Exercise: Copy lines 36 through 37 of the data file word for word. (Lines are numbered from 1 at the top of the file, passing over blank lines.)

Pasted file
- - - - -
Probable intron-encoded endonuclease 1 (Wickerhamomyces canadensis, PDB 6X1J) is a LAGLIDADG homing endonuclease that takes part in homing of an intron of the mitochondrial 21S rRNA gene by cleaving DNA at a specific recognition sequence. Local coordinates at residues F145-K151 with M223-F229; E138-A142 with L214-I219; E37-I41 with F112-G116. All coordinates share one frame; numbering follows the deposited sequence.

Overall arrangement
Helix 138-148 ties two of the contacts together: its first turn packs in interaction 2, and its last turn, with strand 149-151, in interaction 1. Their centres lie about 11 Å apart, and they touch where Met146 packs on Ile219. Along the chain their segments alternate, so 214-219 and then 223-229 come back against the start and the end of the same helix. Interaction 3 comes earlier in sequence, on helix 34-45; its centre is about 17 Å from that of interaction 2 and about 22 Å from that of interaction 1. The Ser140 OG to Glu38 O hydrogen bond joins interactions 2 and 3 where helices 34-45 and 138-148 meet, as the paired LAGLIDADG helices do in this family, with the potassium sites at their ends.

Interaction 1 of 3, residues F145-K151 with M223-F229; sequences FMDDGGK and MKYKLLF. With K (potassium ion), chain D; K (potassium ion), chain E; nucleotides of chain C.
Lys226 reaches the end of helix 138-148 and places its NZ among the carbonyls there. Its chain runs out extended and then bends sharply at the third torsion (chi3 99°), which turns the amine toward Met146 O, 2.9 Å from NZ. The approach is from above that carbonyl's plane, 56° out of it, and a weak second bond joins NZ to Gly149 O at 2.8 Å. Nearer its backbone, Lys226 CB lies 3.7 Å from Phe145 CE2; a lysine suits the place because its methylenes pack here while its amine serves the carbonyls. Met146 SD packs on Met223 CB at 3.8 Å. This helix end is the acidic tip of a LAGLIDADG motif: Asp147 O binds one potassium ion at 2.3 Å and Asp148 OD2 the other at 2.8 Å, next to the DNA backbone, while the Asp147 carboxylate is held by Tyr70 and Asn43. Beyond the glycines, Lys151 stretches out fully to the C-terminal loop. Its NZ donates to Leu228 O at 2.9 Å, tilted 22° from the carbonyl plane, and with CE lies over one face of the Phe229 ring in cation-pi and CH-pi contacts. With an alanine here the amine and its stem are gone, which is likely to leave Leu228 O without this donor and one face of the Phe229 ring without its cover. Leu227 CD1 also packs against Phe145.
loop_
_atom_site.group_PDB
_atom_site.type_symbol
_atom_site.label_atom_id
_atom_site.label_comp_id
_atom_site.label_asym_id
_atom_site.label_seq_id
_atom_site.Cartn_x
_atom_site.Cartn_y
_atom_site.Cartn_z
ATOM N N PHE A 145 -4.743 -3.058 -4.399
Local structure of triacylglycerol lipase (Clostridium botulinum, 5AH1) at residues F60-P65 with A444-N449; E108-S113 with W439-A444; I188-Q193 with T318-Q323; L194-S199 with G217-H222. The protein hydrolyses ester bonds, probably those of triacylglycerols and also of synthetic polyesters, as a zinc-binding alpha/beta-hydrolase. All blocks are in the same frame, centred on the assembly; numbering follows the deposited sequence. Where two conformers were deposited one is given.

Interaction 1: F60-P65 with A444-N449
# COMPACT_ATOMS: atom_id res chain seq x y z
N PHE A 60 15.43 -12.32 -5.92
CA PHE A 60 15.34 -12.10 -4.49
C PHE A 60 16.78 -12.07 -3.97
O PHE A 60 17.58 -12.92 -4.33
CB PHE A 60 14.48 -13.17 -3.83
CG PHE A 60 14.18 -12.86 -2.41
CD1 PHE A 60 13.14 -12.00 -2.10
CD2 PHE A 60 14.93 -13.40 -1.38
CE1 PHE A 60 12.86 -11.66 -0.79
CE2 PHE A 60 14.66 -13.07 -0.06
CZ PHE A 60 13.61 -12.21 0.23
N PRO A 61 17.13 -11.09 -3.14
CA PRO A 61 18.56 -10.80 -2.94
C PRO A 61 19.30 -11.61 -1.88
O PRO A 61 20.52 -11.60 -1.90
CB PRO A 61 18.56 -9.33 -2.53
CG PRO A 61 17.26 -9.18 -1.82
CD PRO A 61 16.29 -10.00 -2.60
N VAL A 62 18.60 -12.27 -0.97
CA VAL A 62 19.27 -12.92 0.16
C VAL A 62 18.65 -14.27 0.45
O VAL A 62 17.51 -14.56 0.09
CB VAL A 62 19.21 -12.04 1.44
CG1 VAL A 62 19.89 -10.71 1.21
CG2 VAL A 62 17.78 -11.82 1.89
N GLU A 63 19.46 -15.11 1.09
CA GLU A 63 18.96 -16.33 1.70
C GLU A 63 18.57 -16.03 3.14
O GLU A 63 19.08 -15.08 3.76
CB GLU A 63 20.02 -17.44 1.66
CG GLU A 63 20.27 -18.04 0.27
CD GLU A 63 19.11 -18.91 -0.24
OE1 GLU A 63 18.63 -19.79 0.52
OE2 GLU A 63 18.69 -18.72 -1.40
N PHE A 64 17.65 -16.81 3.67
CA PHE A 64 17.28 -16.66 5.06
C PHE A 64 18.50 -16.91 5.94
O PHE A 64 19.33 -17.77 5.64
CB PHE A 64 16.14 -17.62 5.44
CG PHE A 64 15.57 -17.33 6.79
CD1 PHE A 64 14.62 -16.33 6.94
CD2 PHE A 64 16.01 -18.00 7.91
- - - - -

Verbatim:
CG PRO A 61 17.26 -9.18 -1.82
CD PRO A 61 16.29 -10.00 -2.60